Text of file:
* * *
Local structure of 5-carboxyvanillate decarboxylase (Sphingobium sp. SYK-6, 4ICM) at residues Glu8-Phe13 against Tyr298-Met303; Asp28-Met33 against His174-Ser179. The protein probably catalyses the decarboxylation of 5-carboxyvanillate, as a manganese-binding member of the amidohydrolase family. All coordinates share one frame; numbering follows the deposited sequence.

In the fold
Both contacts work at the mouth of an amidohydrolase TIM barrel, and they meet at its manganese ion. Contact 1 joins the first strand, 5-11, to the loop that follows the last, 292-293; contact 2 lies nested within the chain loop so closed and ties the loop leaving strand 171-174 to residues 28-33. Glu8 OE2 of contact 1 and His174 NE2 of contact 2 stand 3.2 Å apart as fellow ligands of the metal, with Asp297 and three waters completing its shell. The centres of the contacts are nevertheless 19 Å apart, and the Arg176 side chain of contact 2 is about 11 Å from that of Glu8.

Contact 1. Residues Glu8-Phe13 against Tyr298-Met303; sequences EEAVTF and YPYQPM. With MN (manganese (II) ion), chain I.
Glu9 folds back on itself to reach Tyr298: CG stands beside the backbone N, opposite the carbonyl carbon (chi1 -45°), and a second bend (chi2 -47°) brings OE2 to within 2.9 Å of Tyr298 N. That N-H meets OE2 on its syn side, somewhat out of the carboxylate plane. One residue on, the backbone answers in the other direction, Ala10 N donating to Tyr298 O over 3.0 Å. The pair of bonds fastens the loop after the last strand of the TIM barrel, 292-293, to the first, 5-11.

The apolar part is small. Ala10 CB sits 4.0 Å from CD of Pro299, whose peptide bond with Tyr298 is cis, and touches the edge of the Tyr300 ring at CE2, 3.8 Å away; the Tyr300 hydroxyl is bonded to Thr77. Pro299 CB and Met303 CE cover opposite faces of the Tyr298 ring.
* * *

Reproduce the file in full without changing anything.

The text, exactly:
Local structure of 5-carboxyvanillate decarboxylase (Sphingobium sp. SYK-6, 4ICM) at residues Glu8-Phe13 against Tyr298-Met303; Asp28-Met33 against His174-Ser179. The protein probably catalyses the decarboxylation of 5-carboxyvanillate, as a manganese-binding member of the amidohydrolase family. All coordinates share one frame; numbering follows the deposited sequence.

In the fold
Both contacts work at the mouth of an amidohydrolase TIM barrel, and they meet at its manganese ion. Contact 1 joins the first strand, 5-11, to the loop that follows the last, 292-293; contact 2 lies nested within the chain loop so closed and ties the loop leaving strand 171-174 to residues 28-33. Glu8 OE2 of contact 1 and His174 NE2 of contact 2 stand 3.2 Å apart as fellow ligands of the metal, with Asp297 and three waters completing its shell. The centres of the contacts are nevertheless 19 Å apart, and the Arg176 side chain of contact 2 is about 11 Å from that of Glu8.

Contact 1. Residues Glu8-Phe13 against Tyr298-Met303; sequences EEAVTF and YPYQPM. With MN (manganese (II) ion), chain I.
Glu9 folds back on itself to reach Tyr298: CG stands beside the backbone N, opposite the carbonyl carbon (chi1 -45°), and a second bend (chi2 -47°) brings OE2 to within 2.9 Å of Tyr298 N. That N-H meets OE2 on its syn side, somewhat out of the carboxylate plane. One residue on, the backbone answers in the other direction, Ala10 N donating to Tyr298 O over 3.0 Å. The pair of bonds fastens the loop after the last strand of the TIM barrel, 292-293, to the first, 5-11.

The apolar part is small. Ala10 CB sits 4.0 Å from CD of Pro299, whose peptide bond with Tyr298 is cis, and touches the edge of the Tyr300 ring at CE2, 3.8 Å away; the Tyr300 hydroxyl is bonded to Thr77. Pro299 CB and Met303 CE cover opposite faces of the Tyr298 ring.